The CA RSOL is a group of folks that likes to believe registered sex offenders are victims of civil rights discrimination, and therefore a special class of individuals that needs to be liberated from the tyranny of having to live with the full consequences of their horrific crimes. We covered this topic in depth on December 7th in an article we called "A Couple Of Things City Attorney Teresa Highsmith Forgot To Tell You About The Demise Of Sierra Madre's Sex Offender Ordinance." You can link to it by clicking here.
Many other cities have surrendered their sex offender ordinances in Court as well, and Sierra Madre is hardly alone in this regard. Apparently when each of these localities weighed the potential legal costs of defending their ordinances, as opposed to what such legislation was designed to protect children from, these cities went with the money every time. I guess they figured they had more important things to spend it on. Like SCAG and SGVCOG dues. Or, in our case, $37,000 a year municipal employee health care plans.
Sierra Madre's City Attorney, Teresa Highsmith, writing for a wonky League of California Cities publication called Western City, actually does advise other cities to follow the same path she enabled behind the scenes here. Which is speedy surrender, done without a fight. The article is called "The Better Part of Valor: Amending Local Sex Offender Ordinances," and you can access it here.
This is what Teresa recommends:
A series of lawsuits against California cities has brought the issue of sex offenders in the community back to many city agendas and local public meetings. Two recent decisions by the California Court of Appeal and a case pending before the California Supreme Court effectively limit cities’ ability to enforce local ordinances regulating registered sex offenders who live in their jurisdictions. Few city officials or residents favor the idea of repealing an ordinance intended to protect children from predators, but many cities with such ordinances are being forced to do just that as a result of legal challenges. By moving quickly and carefully, city councils can address the appellate rulings and avoid paying for the privilege of repealing their ordinances.
Like Sierra Madre, this has pretty much been the practice of nearly every city in California that had a Sex Offender Ordinance. Rather than fight to preserve something they had once believed in enough to enact, each of them bailed out tout suite when challenged in court by the CA RSOL organization.
There is a notable exception however, and that is the City of Carson. The following article, originally published last September, is from a newspaper called The Daily Breeze. It can be linked to here.
Carson vows to ‘go to war’ to keep sex offender restrictions - Carson’s political leaders are prepared to throw the city’s weight — and its bank account — behind a legal and legislative battle to maintain control over where sex offenders are allowed to visit and live in the city.
Council members voted 5-0 on Tuesday night to direct staff to push for state legislation that would protect the city’s ability to ban sex offenders from visiting day-care centers, libraries and other areas where children gather, and to restrict where sex offenders may live in relation to areas visited by kids.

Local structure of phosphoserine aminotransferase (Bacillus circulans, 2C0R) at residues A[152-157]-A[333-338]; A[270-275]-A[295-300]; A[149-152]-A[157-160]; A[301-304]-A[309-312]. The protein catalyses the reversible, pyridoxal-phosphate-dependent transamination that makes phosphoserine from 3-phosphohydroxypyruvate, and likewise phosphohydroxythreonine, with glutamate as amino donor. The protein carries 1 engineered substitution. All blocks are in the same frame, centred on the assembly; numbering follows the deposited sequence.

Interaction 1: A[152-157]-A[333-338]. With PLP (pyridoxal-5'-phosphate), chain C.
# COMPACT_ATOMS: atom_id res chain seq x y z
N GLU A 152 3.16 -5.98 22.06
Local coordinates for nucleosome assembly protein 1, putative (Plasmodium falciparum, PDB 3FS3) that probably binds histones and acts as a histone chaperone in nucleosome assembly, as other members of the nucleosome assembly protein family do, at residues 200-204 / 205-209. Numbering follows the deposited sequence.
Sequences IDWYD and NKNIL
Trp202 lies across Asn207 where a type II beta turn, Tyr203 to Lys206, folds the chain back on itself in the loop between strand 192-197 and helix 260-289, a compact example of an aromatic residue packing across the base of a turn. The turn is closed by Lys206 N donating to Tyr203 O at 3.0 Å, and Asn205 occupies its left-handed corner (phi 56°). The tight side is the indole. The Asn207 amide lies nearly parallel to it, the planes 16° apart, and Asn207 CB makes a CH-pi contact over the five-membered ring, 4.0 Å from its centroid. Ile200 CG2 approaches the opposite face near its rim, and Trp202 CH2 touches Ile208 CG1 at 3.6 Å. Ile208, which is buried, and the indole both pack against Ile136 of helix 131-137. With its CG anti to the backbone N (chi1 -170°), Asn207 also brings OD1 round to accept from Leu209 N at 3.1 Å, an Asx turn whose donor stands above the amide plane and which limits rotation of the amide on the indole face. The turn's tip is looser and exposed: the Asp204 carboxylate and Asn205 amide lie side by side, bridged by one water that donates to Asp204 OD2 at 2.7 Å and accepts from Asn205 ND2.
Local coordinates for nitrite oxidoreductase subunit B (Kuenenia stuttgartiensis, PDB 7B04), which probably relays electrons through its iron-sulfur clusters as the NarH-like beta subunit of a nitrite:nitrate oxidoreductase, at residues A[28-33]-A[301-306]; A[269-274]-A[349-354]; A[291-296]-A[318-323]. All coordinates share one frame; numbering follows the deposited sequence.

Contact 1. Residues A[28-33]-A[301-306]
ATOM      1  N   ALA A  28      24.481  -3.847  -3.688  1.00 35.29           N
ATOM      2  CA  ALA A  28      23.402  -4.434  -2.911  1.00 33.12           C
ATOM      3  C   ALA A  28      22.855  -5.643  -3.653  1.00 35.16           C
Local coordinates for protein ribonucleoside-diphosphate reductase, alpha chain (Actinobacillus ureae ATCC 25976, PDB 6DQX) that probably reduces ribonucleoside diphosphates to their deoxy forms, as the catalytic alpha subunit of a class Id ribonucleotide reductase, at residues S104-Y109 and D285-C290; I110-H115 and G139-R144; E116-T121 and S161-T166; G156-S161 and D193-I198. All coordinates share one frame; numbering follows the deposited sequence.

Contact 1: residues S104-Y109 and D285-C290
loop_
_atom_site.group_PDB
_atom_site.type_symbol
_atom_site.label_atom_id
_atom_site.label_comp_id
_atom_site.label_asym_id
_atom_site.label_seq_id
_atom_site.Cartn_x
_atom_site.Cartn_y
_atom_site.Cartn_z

The California Supreme Court this year let stand a lower court ruling invalidating local laws aimed at restricting the movement of sex offenders, saying the state has authority on this issue. As a result, roughly 75 municipalities that adopted local restrictions have since been removing them from their codes to avoid lawsuits.
But not in Carson. “We have to go to war,” Councilwoman Lula Davis-Holmes said. “And, when we step out, we want (other cities) to join us in this fight because this is going to be a big fight. We want to keep this at the forefront.”
Carson wants to maintain its provisions that registered sex offenders must remain 300 feet away from identified “child-safety zones,” such as day-care centers, libraries, swimming pools and commercial establishments that have a children’s playground or school bus stop. State law only prevents them from loitering at parks and schools.
The city also doesn’t allow sex offenders to live together in a hotel or motel room, or to live within 2,000 feet of a school or park, or within 300 feet of a child-care center. Jessica’s Law requires that they live at least 2,000 feet from schools and parks.
There is another Southern California jurisdiction that has resisted the CA RSOL's efforts to make child molesting politically correct, and that is San Bernardino County. In an article called "Pair seeks repeal of sex-offender laws in California," the San Bernardino Sun shared this information (link):
San Bernardino County ... has no intention of repealing or amending its ordinance, which not only imposes strict residency and presence restrictions for sex offenders, but also prohibits them from having their porch lights on between 5 p.m. and midnight on Halloween night, passing out candy to children or decorating their homes.
“I’m going to stand strong for the children. I think their rights are far more worth salvaging than those of individuals who abuse them and ruin their lives,” said San Bernardino County Supervisor Gary Ovitt, who played a pivotal role in the shaping and evolving of the county’s sex-offender ordinance over the years.
You have to wonder what it must be like to live in a place with the kinds of strong political leadership needed to stand up and fight for something this important. You know, a city that would make the protection of its children as high a priority as, let's say, raising utility taxes or water rates?
I guess we'll never really know.